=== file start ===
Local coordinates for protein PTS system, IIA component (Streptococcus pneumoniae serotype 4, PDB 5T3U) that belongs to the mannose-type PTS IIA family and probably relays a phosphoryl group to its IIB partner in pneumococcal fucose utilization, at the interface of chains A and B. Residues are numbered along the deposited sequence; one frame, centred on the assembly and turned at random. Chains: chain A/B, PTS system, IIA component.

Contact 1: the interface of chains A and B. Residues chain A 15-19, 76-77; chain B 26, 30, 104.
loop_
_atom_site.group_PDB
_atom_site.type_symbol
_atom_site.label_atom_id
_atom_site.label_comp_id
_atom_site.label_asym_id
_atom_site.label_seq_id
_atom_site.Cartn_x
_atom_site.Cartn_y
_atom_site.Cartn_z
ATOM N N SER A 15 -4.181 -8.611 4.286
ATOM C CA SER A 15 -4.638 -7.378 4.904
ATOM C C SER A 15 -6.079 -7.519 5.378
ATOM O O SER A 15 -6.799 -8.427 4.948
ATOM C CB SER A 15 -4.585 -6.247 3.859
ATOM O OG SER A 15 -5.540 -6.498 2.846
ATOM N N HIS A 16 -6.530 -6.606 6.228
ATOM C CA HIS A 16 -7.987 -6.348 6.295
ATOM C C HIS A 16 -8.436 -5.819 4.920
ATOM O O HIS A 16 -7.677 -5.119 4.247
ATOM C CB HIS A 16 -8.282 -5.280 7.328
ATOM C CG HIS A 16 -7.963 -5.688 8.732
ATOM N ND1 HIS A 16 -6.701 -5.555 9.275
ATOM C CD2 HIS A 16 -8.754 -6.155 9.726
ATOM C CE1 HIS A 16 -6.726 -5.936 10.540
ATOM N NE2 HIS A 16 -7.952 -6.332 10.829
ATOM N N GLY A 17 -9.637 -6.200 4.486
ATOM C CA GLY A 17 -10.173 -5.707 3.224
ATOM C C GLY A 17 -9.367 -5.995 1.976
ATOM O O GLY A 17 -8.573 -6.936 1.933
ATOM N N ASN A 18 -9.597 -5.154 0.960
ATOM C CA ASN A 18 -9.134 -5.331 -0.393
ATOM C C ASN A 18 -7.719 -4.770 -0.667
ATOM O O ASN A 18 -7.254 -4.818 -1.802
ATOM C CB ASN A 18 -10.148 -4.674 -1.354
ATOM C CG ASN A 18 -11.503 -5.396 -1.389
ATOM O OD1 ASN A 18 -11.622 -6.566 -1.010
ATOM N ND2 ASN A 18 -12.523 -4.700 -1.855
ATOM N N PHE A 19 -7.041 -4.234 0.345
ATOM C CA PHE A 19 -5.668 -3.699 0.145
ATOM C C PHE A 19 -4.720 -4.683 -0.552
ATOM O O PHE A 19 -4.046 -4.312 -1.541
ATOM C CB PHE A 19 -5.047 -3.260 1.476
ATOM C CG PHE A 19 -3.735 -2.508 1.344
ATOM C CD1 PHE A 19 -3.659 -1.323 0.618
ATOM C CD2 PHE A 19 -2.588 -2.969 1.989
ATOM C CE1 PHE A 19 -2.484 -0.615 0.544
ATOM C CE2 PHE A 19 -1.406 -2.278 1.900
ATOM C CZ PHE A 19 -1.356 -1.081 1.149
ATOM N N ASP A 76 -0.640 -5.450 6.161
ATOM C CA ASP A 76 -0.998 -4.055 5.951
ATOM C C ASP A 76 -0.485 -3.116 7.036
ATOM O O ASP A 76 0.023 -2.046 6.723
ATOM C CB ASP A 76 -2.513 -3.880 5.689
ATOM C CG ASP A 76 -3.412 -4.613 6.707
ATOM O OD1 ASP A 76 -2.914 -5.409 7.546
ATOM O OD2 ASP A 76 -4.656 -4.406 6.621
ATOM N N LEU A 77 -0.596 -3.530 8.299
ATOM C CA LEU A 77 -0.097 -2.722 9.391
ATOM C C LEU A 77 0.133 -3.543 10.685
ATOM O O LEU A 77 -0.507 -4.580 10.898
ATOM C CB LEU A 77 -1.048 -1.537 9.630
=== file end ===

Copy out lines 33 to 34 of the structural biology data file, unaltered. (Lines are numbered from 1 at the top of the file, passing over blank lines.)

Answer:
ATOM N N ASN A 18 -9.597 -5.154 0.960
ATOM C CA ASN A 18 -9.134 -5.331 -0.393